High prices and bookstores go hand in hand, almost like students and classes. It’s a fact of life for most college students. Expensive textbooks and low buy-back values might be common for many students, but not for the thrifty. The high prices of books often thrust students online to popular Web sites like Amazon.com or Half.com, but some favor the directness – and often lower prices – of Web sites that offer student-to-student exchanging.
Book purchasing Web sites used within the Temple community include Stuzo.com, StudentforStudent.com, Facebook.com groups and listings on LiveJournal.com blogs.
Wherever and whenever money is exchanged, however, problems and wrongful dealings may occur. Students who choose to bypass local bookstores for person-to-person Web sites face challenges of their own. Many of these challenges are not an issue for students who shop at the local bookstores on and surrounding campus.
“We, personally, at the bookstore make sure we get the edition that the teacher requests,” said Brooke Garceau, an assistant manager at Temple Bookstore. “We know we are only carrying the correct edition and we’re not going to sell you something that’s wrong. And if there is something that’s wrong, we’re going to get it fixed for you.”
Garceau explained that students could also buy books from the Temple Bookstore online at WhyWaitForBooks.com. Angelo Berganozi, the owner of Zavelle Bookstore also pointed out the risks to students who buy books from online vendors.
“I don’t think they’re getting the bargain that they think they’re getting and I think the problems are delivery and returns,” Berganozi said. “They get the wrong editions of the book and they can’t return it or whatever the case may be. I see instances where they come with three different books and they got them online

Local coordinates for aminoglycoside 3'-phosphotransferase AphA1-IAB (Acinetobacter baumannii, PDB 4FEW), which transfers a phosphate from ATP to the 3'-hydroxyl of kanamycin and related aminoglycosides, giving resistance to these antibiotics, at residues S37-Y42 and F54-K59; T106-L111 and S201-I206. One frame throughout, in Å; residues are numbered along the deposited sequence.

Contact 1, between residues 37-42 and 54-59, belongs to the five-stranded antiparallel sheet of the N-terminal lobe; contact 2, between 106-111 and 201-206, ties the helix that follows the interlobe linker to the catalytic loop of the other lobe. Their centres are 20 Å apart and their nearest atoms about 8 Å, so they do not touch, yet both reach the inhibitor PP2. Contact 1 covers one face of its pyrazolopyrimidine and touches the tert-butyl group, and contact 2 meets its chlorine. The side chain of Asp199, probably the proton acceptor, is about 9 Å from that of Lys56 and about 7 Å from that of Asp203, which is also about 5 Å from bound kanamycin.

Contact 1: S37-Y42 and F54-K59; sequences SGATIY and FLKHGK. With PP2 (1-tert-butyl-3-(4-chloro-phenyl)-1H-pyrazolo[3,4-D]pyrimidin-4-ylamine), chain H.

and they were all wrong. That happens a lot. So it’s not always the best deal online.”
Senior marketing major Drew Armstrong has his own reasons for avoiding student-to-student transactions. “I buy from the [Temple] Bookstore because I don’t like any further complications from buying from students or online.”
Among students who often buy books from others online, late orders and cancellations are more than common. Some students don’t get their books in time and buy them again at the bookstore. Others buy on smaller sites such as Stuzo.com, only to have a seller cancel or fail to ship an order. Some of those students turn to the larger sites like Half.com in order to complete their transactions. The students who choose to buy books from larger, more popular vendors are not always immune to the problems faced by student-to-student exchanges.
“I got [a book] off Half.com and it probably took maybe three or four weeks to get it, maybe even months,” said sophomore civil engineering major Leah Ard. “We were using the book in class and I didn’t have it. I e-mailed the kid a couple times and he finally got it out. I think he was just being lazy, but I really couldn’t afford that.”
For some, transactions are not as risky with online student-to-student vendors. Stuzo offers the option to mail books or meet in person.
Even though Stuzo primarily bases its user transactions on an honor system, a service
team will step in to resolve user complaints if needed.
“Some sellers back out of transactions
because they no longer have their books available for sale,” Stuzo stated via e-mail. “We have had a few sellers neglect to remove inventory off of Stuzo in a timely manner. This is the most common issue that we have seen to date.”
Stuzo will go as far as to investigate and reimburse both sides of a bad transaction.
In one instance Stuzo refunded a buyer for a book that was never received and paid the same seller who claimed that the book was shipped. Sellers who fail to deliver are penalized and potential buyers can view a status system that notes when a seller has backed out of a deal.
At the very least, Stuzo ensures that users have a way to recover their money, something that isn’t always guaranteed by other student-to-student vendors. Many students express satisfaction when using Stuzo (or other online sites) because it enables them to buy and sell books at good prices. Senior art history major Melissa Crofford enjoys using Stuzo because of the value she receives for her books.
“I have made much more money through Stuzo than I ever would selling back my books at the [Temple] Bookstore,” Crofford said.
Angela Moseley can be reached at firstname.lastname@example.org.